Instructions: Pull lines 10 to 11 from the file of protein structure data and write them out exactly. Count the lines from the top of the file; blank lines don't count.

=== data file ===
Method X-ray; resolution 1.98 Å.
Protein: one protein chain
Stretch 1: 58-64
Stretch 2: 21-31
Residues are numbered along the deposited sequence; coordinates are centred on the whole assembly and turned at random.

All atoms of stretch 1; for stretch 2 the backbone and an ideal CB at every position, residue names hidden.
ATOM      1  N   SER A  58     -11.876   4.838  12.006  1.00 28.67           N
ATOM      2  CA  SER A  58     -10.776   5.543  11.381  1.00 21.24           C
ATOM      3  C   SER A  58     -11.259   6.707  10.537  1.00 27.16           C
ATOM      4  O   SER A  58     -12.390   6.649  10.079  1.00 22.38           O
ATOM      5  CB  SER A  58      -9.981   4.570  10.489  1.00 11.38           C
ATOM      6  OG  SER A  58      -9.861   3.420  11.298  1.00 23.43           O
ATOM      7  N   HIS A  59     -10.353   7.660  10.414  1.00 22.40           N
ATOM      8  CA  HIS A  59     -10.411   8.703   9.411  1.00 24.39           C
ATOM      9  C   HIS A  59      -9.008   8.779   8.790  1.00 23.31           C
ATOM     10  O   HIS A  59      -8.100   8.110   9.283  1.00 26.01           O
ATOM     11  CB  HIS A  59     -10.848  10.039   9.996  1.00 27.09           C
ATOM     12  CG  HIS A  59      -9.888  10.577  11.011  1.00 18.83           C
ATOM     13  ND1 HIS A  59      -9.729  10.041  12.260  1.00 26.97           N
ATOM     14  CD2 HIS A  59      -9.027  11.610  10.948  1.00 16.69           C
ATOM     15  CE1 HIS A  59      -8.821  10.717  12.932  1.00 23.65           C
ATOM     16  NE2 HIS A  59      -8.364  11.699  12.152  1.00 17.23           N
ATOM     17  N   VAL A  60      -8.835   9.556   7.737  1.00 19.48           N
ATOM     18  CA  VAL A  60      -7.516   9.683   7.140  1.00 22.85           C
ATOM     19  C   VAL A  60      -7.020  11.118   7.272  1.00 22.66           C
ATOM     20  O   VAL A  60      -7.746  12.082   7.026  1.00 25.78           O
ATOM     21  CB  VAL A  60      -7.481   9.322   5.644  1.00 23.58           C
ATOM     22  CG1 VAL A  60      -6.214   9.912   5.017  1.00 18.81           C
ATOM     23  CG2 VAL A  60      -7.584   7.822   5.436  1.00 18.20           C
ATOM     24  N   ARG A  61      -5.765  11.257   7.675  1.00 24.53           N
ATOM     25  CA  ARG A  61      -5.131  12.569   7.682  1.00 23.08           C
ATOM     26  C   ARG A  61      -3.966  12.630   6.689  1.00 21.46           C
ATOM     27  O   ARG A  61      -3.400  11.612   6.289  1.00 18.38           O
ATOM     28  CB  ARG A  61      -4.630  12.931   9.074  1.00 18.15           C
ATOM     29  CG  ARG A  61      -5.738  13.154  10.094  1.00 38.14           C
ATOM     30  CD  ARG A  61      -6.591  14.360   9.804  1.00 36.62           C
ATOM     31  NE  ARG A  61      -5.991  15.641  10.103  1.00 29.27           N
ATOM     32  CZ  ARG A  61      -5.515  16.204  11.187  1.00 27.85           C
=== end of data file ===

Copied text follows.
ATOM      4  O   SER A  58     -12.390   6.649  10.079  1.00 22.38           O
ATOM      5  CB  SER A  58      -9.981   4.570  10.489  1.00 11.38           C